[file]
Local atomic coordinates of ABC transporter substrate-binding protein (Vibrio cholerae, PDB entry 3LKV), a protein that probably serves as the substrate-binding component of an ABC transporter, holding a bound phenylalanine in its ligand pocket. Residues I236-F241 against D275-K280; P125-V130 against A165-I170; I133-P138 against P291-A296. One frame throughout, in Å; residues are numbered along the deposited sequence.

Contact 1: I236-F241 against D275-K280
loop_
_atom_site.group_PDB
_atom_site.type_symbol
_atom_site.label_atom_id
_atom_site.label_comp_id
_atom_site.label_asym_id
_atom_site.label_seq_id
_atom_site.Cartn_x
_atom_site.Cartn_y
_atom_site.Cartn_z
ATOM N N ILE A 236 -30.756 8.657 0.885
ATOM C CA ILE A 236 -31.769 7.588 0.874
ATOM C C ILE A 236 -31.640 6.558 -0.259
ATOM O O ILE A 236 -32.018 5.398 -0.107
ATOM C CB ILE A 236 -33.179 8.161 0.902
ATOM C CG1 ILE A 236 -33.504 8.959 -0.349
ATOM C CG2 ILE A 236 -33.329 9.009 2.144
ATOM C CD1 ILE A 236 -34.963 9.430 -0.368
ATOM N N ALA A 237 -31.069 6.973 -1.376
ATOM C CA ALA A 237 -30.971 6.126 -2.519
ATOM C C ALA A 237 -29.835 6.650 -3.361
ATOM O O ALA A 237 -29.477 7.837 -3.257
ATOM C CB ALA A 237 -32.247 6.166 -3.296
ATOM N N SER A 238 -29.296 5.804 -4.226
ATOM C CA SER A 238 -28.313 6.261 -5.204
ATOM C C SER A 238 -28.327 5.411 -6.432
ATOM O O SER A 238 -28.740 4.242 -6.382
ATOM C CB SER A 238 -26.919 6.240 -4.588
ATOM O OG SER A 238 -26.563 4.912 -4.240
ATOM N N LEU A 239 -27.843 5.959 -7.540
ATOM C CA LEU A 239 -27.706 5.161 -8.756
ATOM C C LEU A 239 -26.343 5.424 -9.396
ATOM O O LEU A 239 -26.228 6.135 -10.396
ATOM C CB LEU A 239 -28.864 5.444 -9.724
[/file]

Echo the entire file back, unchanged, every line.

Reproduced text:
Local atomic coordinates of ABC transporter substrate-binding protein (Vibrio cholerae, PDB entry 3LKV), a protein that probably serves as the substrate-binding component of an ABC transporter, holding a bound phenylalanine in its ligand pocket. Residues I236-F241 against D275-K280; P125-V130 against A165-I170; I133-P138 against P291-A296. One frame throughout, in Å; residues are numbered along the deposited sequence.

Contact 1: I236-F241 against D275-K280
loop_
_atom_site.group_PDB
_atom_site.type_symbol
_atom_site.label_atom_id
_atom_site.label_comp_id
_atom_site.label_asym_id
_atom_site.label_seq_id
_atom_site.Cartn_x
_atom_site.Cartn_y
_atom_site.Cartn_z
ATOM N N ILE A 236 -30.756 8.657 0.885
ATOM C CA ILE A 236 -31.769 7.588 0.874
ATOM C C ILE A 236 -31.640 6.558 -0.259
ATOM O O ILE A 236 -32.018 5.398 -0.107
ATOM C CB ILE A 236 -33.179 8.161 0.902
ATOM C CG1 ILE A 236 -33.504 8.959 -0.349
ATOM C CG2 ILE A 236 -33.329 9.009 2.144
ATOM C CD1 ILE A 236 -34.963 9.430 -0.368
ATOM N N ALA A 237 -31.069 6.973 -1.376
ATOM C CA ALA A 237 -30.971 6.126 -2.519
ATOM C C ALA A 237 -29.835 6.650 -3.361
ATOM O O ALA A 237 -29.477 7.837 -3.257
ATOM C CB ALA A 237 -32.247 6.166 -3.296
ATOM N N SER A 238 -29.296 5.804 -4.226
ATOM C CA SER A 238 -28.313 6.261 -5.204
ATOM C C SER A 238 -28.327 5.411 -6.432
ATOM O O SER A 238 -28.740 4.242 -6.382
ATOM C CB SER A 238 -26.919 6.240 -4.588
ATOM O OG SER A 238 -26.563 4.912 -4.240
ATOM N N LEU A 239 -27.843 5.959 -7.540
ATOM C CA LEU A 239 -27.706 5.161 -8.756
ATOM C C LEU A 239 -26.343 5.424 -9.396
ATOM O O LEU A 239 -26.228 6.135 -10.396
ATOM C CB LEU A 239 -28.864 5.444 -9.724